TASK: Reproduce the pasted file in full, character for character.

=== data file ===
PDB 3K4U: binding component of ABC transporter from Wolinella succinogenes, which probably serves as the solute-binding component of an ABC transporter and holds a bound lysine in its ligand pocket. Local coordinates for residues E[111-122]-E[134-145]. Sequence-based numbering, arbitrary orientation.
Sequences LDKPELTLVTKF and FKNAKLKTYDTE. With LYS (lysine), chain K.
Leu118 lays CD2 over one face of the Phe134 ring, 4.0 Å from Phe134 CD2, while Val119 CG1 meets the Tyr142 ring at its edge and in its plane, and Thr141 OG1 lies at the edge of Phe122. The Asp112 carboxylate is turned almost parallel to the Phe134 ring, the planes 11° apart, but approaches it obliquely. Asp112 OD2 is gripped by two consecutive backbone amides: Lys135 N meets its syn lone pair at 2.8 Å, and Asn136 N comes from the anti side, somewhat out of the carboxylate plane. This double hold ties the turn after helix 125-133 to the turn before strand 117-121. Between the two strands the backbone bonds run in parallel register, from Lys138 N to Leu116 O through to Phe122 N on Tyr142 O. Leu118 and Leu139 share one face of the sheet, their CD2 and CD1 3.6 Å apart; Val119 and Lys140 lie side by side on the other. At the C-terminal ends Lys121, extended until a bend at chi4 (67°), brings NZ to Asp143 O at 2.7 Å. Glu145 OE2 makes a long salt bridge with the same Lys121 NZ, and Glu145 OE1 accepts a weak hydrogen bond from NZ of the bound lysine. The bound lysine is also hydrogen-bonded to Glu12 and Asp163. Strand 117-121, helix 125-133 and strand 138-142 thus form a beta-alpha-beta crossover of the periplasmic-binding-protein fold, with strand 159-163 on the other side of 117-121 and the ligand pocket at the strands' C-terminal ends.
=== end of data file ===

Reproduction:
PDB 3K4U: binding component of ABC transporter from Wolinella succinogenes, which probably serves as the solute-binding component of an ABC transporter and holds a bound lysine in its ligand pocket. Local coordinates for residues E[111-122]-E[134-145]. Sequence-based numbering, arbitrary orientation.
Sequences LDKPELTLVTKF and FKNAKLKTYDTE. With LYS (lysine), chain K.
Leu118 lays CD2 over one face of the Phe134 ring, 4.0 Å from Phe134 CD2, while Val119 CG1 meets the Tyr142 ring at its edge and in its plane, and Thr141 OG1 lies at the edge of Phe122. The Asp112 carboxylate is turned almost parallel to the Phe134 ring, the planes 11° apart, but approaches it obliquely. Asp112 OD2 is gripped by two consecutive backbone amides: Lys135 N meets its syn lone pair at 2.8 Å, and Asn136 N comes from the anti side, somewhat out of the carboxylate plane. This double hold ties the turn after helix 125-133 to the turn before strand 117-121. Between the two strands the backbone bonds run in parallel register, from Lys138 N to Leu116 O through to Phe122 N on Tyr142 O. Leu118 and Leu139 share one face of the sheet, their CD2 and CD1 3.6 Å apart; Val119 and Lys140 lie side by side on the other. At the C-terminal ends Lys121, extended until a bend at chi4 (67°), brings NZ to Asp143 O at 2.7 Å. Glu145 OE2 makes a long salt bridge with the same Lys121 NZ, and Glu145 OE1 accepts a weak hydrogen bond from NZ of the bound lysine. The bound lysine is also hydrogen-bonded to Glu12 and Asp163. Strand 117-121, helix 125-133 and strand 138-142 thus form a beta-alpha-beta crossover of the periplasmic-binding-protein fold, with strand 159-163 on the other side of 117-121 and the ligand pocket at the strands' C-terminal ends.